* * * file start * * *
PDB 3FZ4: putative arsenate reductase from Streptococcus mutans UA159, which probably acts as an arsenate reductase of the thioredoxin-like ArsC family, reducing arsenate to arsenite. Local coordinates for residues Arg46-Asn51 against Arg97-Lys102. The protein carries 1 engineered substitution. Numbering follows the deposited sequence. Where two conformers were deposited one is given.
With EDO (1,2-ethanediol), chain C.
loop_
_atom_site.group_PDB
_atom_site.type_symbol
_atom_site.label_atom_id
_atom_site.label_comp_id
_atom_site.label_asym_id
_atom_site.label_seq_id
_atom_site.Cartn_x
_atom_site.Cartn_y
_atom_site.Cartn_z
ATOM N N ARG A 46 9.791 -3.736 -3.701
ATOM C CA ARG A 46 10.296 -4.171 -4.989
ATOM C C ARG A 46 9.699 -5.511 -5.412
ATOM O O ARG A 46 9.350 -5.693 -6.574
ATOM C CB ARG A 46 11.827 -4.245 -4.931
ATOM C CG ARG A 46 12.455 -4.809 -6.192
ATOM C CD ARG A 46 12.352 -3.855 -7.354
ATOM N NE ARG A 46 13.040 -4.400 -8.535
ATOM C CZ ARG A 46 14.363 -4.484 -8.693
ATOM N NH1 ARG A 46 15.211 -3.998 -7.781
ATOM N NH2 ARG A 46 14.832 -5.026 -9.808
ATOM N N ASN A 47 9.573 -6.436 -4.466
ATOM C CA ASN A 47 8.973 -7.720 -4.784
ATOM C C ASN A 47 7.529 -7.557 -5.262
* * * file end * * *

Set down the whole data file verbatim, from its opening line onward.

PDB 3FZ4: putative arsenate reductase from Streptococcus mutans UA159, which probably acts as an arsenate reductase of the thioredoxin-like ArsC family, reducing arsenate to arsenite. Local coordinates for residues Arg46-Asn51 against Arg97-Lys102. The protein carries 1 engineered substitution. Numbering follows the deposited sequence. Where two conformers were deposited one is given.
With EDO (1,2-ethanediol), chain C.
loop_
_atom_site.group_PDB
_atom_site.type_symbol
_atom_site.label_atom_id
_atom_site.label_comp_id
_atom_site.label_asym_id
_atom_site.label_seq_id
_atom_site.Cartn_x
_atom_site.Cartn_y
_atom_site.Cartn_z
ATOM N N ARG A 46 9.791 -3.736 -3.701
ATOM C CA ARG A 46 10.296 -4.171 -4.989
ATOM C C ARG A 46 9.699 -5.511 -5.412
ATOM O O ARG A 46 9.350 -5.693 -6.574
ATOM C CB ARG A 46 11.827 -4.245 -4.931
ATOM C CG ARG A 46 12.455 -4.809 -6.192
ATOM C CD ARG A 46 12.352 -3.855 -7.354
ATOM N NE ARG A 46 13.040 -4.400 -8.535
ATOM C CZ ARG A 46 14.363 -4.484 -8.693
ATOM N NH1 ARG A 46 15.211 -3.998 -7.781
ATOM N NH2 ARG A 46 14.832 -5.026 -9.808
ATOM N N ASN A 47 9.573 -6.436 -4.466
ATOM C CA ASN A 47 8.973 -7.720 -4.784
ATOM C C ASN A 47 7.529 -7.557 -5.262